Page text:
“I had to wait until I was old as Methuselah to learn how to have fun,” declares Annie Robinson. The sequins that cover her black vest sparkle, her appearance congruent with her colorful personality. Like most people, Robinson says she “used to see aging as a decline.” Now, however, she’s learned to look forward to growing old–”it’s a sort of renaissance,” she says.

Central to that renaissance is Robinson’s regular patronage of the Chatham location of Mather’s More Than a Café. It’s the café which she credits for her change in attitude, and she’s not the only South Side senior for whom Mather’s “Café Plus”—style community center is giving a renewed lease on life. First opened at 83rd and Wabash nine years ago, the nonprofit goes far beyond merely serving hot caffeinated drinks, offering exercise, educational, and computer-use programming aimed at the fifty-years-and-older crowd.

Robinson began coming to Mather’s to work with their “possibilities coach”–a fitness and lifestyle guru of sorts–after a night when she abruptly realized that she needed to turn her attitude toward aging on its head. Her only son took her out to dinner, and after a trip to the bathroom returned with red eyes. “He was crying because I was aging so poorly,” says Robinson. “He wanted to apply to Princeton to get his doctorate, but he had decided to stay in Chicago because I was not aging well. I was not going to rob the child of his dream.” She has been coming to Mather’s ever since, because she feels it is a place where she can continue to learn about herself within a community of life-long learners.

Her endorsement of Mather’s as much more than a conventional senior center would have brought a grin to manager Beedie Jones’ face.

“Beedie could sell the mole off of your face,” Dr. Jean Reese, another Mather’s patron, tells me with a laugh. “She could convince someone else that it would look just great on them no matter how ugly it was.”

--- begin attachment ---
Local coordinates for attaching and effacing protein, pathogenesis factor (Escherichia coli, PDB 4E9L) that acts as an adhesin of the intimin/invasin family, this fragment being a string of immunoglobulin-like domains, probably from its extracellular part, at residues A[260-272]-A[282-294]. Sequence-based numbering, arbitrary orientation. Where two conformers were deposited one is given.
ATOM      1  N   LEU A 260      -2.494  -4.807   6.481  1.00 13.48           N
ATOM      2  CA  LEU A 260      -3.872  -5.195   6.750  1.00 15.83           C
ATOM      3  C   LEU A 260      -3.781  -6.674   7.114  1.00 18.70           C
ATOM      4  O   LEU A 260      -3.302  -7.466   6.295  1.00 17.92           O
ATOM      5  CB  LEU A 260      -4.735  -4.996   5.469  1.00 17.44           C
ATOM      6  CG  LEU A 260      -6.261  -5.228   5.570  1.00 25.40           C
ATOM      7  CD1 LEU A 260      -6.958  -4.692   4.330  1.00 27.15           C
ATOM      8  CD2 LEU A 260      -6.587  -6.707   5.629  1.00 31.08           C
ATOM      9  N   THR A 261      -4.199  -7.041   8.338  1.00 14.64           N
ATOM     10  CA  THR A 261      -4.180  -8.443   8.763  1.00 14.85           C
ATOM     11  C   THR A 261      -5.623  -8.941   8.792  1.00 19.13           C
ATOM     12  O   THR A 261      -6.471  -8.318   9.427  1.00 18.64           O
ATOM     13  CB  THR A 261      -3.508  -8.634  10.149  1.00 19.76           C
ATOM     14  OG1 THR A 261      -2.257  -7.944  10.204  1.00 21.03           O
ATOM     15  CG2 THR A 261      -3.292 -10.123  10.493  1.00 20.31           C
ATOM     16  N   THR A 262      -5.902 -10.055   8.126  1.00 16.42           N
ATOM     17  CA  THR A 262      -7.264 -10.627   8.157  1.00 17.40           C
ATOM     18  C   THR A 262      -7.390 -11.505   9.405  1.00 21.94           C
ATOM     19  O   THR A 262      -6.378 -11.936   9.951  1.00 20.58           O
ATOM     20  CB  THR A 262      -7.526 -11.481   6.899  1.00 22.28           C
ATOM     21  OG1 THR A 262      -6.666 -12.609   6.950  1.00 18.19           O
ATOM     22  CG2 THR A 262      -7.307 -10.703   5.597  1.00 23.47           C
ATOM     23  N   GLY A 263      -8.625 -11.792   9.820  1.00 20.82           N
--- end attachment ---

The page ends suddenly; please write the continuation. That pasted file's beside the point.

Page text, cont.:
After only a few minutes with Jones, no one would contest that statement, and the devotion of her patrons will attest to her success in growing Mather’s. She is in her seventies, but an energetic seven-year-old would get worn out trying to follow her for a day. She is wearing a canary yellow shirt with a black and gold vest, and a graceful downward wave of her hand tends to punctuate the end of her mile-a-minute sentences. Her hourly routine seems to consist of darting between the front of the café, where she greets guests, to her office in the back to grab some papers, but certainly not to sit down, until one patron or another pulls her into a lively conversation.

One of those patrons is Chappia Fote, who catches Jones’ attention while exercising on the stationary bicycle. Jones approaches Fote to remind the ninety-three-year-old that the trainer had told her to be careful to give her muscles enough rest. Fote’s response is to tell Jones about her weekend: she passed her driving test and saw the doctor. Elaborating about the latter, Fote adds, “I have my way of doing things, and they have their way of doing things, so we don’t always get along.” Her pedaling remains steady throughout the conversation.

As for Mather’s “way of doing things,” it is clear that whatever strong convictions Fote holds, Mather’s way and her way seem to be in alignment. “It’s the best thing that’s happened to me,” says Fote, in referring to becoming a part of the Mather’s community.

Most of Mather’s members, many of whom come four or five times a week, like Fote, are retired women living in Chatham, looking for a way to stay busy. But the men keep coming too, though they are outnumbered. Jones tells me with a characteristic twinkle in her eye, “We designed some classes just for men. That’s because we women show them up.”

The senior patrons are almost always joined in the café by a small group of a younger crowd from throughout the city and suburbs, drawn to stop by a couple of times a month in order to savor the food and the camaraderie. “You can feel like you are making a contribution of substance to the community,” said Eric Williams, a CPS administrator, as he explained why he and a group of friends, hair still un-grayed, choose to have Saturday brunch at Mather’s.

The sentiment that Mather’s is an important asset to the wider Chatham community extends beyond its doors. Consensus on the streets of the neighborhood is that Mather’s services and $55 annual membership fee are accessible to residents. Reverend Jerry Taylor, pastor at Salvation Church of God on 83rd Street–a block east of Mather’s–recently worked with Mather’s on a community health fair. He calls Mather’s arrival in Chatham “a kick-start to creating unity” in Chatham. Even some residents who did not personally frequent Mather’s sang the establishment’s praises, affirming that they had not heard a single negative word about Mather’s presence just a few blocks away.

Alonzo C. Mather, humanitarian and inventor, who advanced humane animal care with the creation of the first ventilated railcar for cattle, turns 165 this year. He would be smiling to see the community that bears his name in Chatham.